1. Ease into sun exposure.

If you’ve been a sun-less indoor person since forever, and then out of the blue you were made to spend the whole day in the sun, you’d likely be in sunburn hell for days afterwards. Just like exercise or pretty much anything else that needs getting used to, it’s much wiser to steadily increase your exposure over time.

2. If you can’t help but be in the sun all day, keep your skin covered.

My son in a national tournament. He’s covered up cuz he’s out all day.

If you’re going to be in the sun only for a limited time, then by all means get as much skin exposed to its nourishing rays as possible (within the realms of decency, of course).  But if you’re gonna be in the sun for hours on end, it may be best to cover up.

A great example of this are my kids, especially my son who trains pretty much when the sun goes up until the sun comes down. Since he’s in the sun THAT long, he covers up with a long sleeved soccer jersey or performance shirt.  During half-day training sessions, he uses only the short sleeved jerseys.

I personally like to use fedora hats and bohemian-type long sleeved shirts if ever I know that I will be in the sun all day.

3. Keep yourself well-hydrated.

This is not about sun exposure per se, but dehydration is a pretty big risk when you’re in the hot & humid outdoors. Always keep hydration in mind: at least 1 liter of water per 20 kgs of bodyweight. To maximize water’s health benefits, add a little bit of Himalayan pink salt or sea salt to it: about ¼ tsp to 1 liter of water. This practice activates the “salt-potassium pump” and maximizes your body’s hydration.

I have come up with a pretty cool do-it-yourself sports drink in the place of the commercial stuff such as Gatorade. It’s better for my kids, and better for my wallet.

4. Apply a natural sunscreen.

Personally, I apply VCO (virgin coconut oil) mixed with a few drops of peppermint essential oil. VCO makes a great natural sunscreen and nothing moisturizes and nourishes the skin like VCO does.

I’m not a huge fan of the smell, and that’s where the peppermint oil comes in. Furthermore, peppermint oil also acts as an insect repellent, and it sure smells better than citronella, in our opinion. A cool bonus, pun intended, is that it makes your skin feel fresh and cool, almost wintery, when applied (especially nice when you apply it on the back of your neck).

So, it’s an insect repellent AND a moisturizer AND it protects you from the sun (makes a great aftershave and deodorant, too). Plus points for frugality!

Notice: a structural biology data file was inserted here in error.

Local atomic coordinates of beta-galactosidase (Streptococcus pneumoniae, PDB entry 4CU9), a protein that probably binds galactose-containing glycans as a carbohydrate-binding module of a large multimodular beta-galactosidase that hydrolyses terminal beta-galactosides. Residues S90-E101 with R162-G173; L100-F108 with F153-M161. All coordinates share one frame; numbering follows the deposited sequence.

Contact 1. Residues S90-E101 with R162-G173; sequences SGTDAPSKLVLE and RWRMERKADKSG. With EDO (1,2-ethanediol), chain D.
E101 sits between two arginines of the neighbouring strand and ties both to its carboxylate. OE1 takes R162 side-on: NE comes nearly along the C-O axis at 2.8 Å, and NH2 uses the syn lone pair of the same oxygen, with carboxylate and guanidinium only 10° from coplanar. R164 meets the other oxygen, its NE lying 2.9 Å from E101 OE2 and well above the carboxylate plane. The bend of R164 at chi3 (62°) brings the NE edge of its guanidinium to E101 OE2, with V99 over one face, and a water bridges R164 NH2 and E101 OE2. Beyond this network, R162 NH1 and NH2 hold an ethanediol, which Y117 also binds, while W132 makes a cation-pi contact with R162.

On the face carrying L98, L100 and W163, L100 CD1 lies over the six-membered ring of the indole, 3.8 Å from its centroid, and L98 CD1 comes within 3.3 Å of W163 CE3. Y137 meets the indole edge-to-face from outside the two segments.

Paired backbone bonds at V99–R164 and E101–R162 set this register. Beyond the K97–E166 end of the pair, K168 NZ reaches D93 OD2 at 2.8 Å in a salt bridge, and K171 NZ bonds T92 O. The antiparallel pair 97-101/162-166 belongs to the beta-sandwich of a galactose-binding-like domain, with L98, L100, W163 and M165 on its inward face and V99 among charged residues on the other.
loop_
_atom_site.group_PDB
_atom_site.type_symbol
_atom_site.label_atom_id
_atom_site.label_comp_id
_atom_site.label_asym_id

If you’re not into mixing your own stuff, then there’s a great ready-to-use product that does the trick even better: Moringa Oil from Greenpastures. VCO is the base, but then is has a smorgasbord of other oils to complement it, such as: moringa (malunggay), peppermint, eucalyptus, oregano, menthol, and many others. Now, that’s a whole lotta antioxidants for your skin right there!

If you’d like to get your own bottle of Moringa Oil, then you can do so by clicking here.

5. Eat an antioxidant rich diet.

The American Cancer Society says that oxidative damage increases your risk of cancer. That’s true, so get food that is rich in antioxidants to keep oxidative damage at bay. Advice on how to increase antioxidants are everywhere, so no need to divulge on that here, but a good place to start is this article.

In my book, the food with the highest ORAC score (a test measuring food’s antioxidant capacity) is moringa, known on these shores as the lowly malunggay. I believe it’s one reason why we are so blessed to live in this country. There’s malunggay everywhere! Eat as much as you can, and then take some in supplement form for extra potency, like the moringa capsules here, or the product that I use that is a combination of moringa and spirulina. Check it out here.

There you have it. As one of my favorite authors says, “don’t be a follower, be a student” and I would continue to encourage you to educate yourself in all things wholesome, especially when it comes to your health.